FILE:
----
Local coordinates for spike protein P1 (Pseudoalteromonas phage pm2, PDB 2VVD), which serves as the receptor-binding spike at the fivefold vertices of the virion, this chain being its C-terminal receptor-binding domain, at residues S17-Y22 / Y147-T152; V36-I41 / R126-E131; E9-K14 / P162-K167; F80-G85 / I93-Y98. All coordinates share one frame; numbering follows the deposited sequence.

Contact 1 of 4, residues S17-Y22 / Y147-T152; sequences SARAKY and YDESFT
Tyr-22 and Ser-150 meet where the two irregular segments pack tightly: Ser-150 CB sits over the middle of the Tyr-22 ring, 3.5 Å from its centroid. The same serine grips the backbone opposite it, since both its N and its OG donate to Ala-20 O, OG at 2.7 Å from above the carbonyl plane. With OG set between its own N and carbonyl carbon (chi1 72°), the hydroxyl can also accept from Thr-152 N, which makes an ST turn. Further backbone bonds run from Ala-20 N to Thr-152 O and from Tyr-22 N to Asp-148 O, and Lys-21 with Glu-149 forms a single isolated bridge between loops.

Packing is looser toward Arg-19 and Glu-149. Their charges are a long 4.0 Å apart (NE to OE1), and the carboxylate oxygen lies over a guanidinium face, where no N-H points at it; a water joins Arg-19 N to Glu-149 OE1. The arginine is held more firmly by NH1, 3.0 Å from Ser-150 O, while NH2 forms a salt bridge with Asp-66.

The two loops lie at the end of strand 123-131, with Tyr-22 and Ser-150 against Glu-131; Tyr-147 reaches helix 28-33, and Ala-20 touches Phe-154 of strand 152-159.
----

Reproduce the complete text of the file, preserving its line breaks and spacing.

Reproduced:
Local coordinates for spike protein P1 (Pseudoalteromonas phage pm2, PDB 2VVD), which serves as the receptor-binding spike at the fivefold vertices of the virion, this chain being its C-terminal receptor-binding domain, at residues S17-Y22 / Y147-T152; V36-I41 / R126-E131; E9-K14 / P162-K167; F80-G85 / I93-Y98. All coordinates share one frame; numbering follows the deposited sequence.

Contact 1 of 4, residues S17-Y22 / Y147-T152; sequences SARAKY and YDESFT
Tyr-22 and Ser-150 meet where the two irregular segments pack tightly: Ser-150 CB sits over the middle of the Tyr-22 ring, 3.5 Å from its centroid. The same serine grips the backbone opposite it, since both its N and its OG donate to Ala-20 O, OG at 2.7 Å from above the carbonyl plane. With OG set between its own N and carbonyl carbon (chi1 72°), the hydroxyl can also accept from Thr-152 N, which makes an ST turn. Further backbone bonds run from Ala-20 N to Thr-152 O and from Tyr-22 N to Asp-148 O, and Lys-21 with Glu-149 forms a single isolated bridge between loops.

Packing is looser toward Arg-19 and Glu-149. Their charges are a long 4.0 Å apart (NE to OE1), and the carboxylate oxygen lies over a guanidinium face, where no N-H points at it; a water joins Arg-19 N to Glu-149 OE1. The arginine is held more firmly by NH1, 3.0 Å from Ser-150 O, while NH2 forms a salt bridge with Asp-66.

The two loops lie at the end of strand 123-131, with Tyr-22 and Ser-150 against Glu-131; Tyr-147 reaches helix 28-33, and Ala-20 touches Phe-154 of strand 152-159.